90 minutes earlier they opened the show with Love Is All We Have Left from last year's Songs Of Experience album, with Bono singing a mantra to the crowd "Nothing to stop this being the best day ever” on a sci-fi and state-of-the-art walkway. Bono appeared out of the screen then disappeared into it again. U2 then performed two more tracks from Songs of Experience, The Blackout ("When the lights go out, throw yourself about" sang Bono doing just that) and Lights Of Home ("Oh Jesus if I'm still your friend/What the hell you got for me?") before U2 blasted off into Beautiful Day - performed with house lights on - from 2000's All You Can't Leave Behind album.
They followed this up with All Because Of You from 2004's How To Dismantle An Atomic Bomb. I Will Follow from U2's 1980 Boy album got one of biggest reactions of the night from the 19,000 in the audience. Everyone was up on their feet singing the words back to Bono:
"I was on the outside when you said
You said you needed me...”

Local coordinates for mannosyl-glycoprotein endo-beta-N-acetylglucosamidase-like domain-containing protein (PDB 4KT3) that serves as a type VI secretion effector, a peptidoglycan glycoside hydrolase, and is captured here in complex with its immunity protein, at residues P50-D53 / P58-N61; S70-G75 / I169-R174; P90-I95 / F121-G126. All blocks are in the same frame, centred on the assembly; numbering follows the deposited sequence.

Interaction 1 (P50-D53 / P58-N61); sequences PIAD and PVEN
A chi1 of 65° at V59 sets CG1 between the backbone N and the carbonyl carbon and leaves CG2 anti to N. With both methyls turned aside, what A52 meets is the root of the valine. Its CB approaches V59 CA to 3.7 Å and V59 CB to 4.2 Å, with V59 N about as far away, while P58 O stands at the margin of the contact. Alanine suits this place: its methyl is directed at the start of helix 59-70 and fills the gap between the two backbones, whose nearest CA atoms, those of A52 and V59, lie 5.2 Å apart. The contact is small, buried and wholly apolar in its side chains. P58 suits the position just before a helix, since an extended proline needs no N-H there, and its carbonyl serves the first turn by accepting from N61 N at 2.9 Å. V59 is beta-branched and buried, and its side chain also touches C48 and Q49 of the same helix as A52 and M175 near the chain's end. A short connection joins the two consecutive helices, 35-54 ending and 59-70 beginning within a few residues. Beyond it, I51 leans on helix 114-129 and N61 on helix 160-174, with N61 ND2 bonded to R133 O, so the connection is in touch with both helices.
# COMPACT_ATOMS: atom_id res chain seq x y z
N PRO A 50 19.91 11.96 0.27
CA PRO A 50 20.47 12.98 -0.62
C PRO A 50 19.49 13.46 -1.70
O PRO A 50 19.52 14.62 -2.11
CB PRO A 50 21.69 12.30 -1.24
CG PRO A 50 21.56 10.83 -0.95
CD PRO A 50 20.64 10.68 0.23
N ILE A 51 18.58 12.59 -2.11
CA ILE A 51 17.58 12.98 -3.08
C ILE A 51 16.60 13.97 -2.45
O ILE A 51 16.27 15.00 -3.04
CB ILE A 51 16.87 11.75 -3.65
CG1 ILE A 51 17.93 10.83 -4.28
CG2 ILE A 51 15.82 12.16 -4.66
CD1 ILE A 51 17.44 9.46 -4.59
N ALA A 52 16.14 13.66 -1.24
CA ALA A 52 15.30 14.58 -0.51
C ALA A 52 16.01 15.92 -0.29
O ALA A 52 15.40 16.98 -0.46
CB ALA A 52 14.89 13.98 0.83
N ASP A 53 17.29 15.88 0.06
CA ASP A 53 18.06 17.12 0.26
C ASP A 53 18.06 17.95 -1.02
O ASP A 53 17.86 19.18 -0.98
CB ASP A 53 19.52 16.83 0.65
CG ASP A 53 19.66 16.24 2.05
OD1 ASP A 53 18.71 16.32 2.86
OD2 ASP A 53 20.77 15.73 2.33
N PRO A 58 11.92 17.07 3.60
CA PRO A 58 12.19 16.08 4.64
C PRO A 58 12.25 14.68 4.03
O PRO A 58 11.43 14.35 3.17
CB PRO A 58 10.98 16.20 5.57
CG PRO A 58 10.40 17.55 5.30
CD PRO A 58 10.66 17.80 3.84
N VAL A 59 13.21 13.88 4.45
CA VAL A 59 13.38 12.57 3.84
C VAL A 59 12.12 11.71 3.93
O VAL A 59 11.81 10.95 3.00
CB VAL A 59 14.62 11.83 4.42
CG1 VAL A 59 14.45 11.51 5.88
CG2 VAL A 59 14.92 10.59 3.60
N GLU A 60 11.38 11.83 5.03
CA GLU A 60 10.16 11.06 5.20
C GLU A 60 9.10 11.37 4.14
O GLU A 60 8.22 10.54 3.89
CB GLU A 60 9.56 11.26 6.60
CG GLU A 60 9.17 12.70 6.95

This was followed up with another track from that era, The Ocean, also from the Boy album. U2 then moved to the ultra emotional territory of Iris, from 2014's Songs Of Innocence album, with Bono singing his pain, singing about the mother he lost when he was 14: "The ache in my heart is so much a part of who I am." Up on the giant floating screen that ran down the middle of the in-door hockey stadium we were treated to Iris’s wedding day home movie. We also saw a home movie of Bono as a kid running about on the beach. Cedarwood Road came next and was just as autobiographical, with young Bono on his bed playing his guitar and talking about giving guitar lessons to a young girl called Alison (“the charge would be the rest of her life”) with images of Guggi on horseback and Ziggy Stardust waving at us flashing across the screen. Introducing the song Bono talked about fond memories of seeing his mother in the ocean swimming. This was followed by Song For Someone. After three tracks in a row from Songs Of Innocence, U2 then went into one of their true timeless classics, Sunday Bloody Sunday from 1983's War album.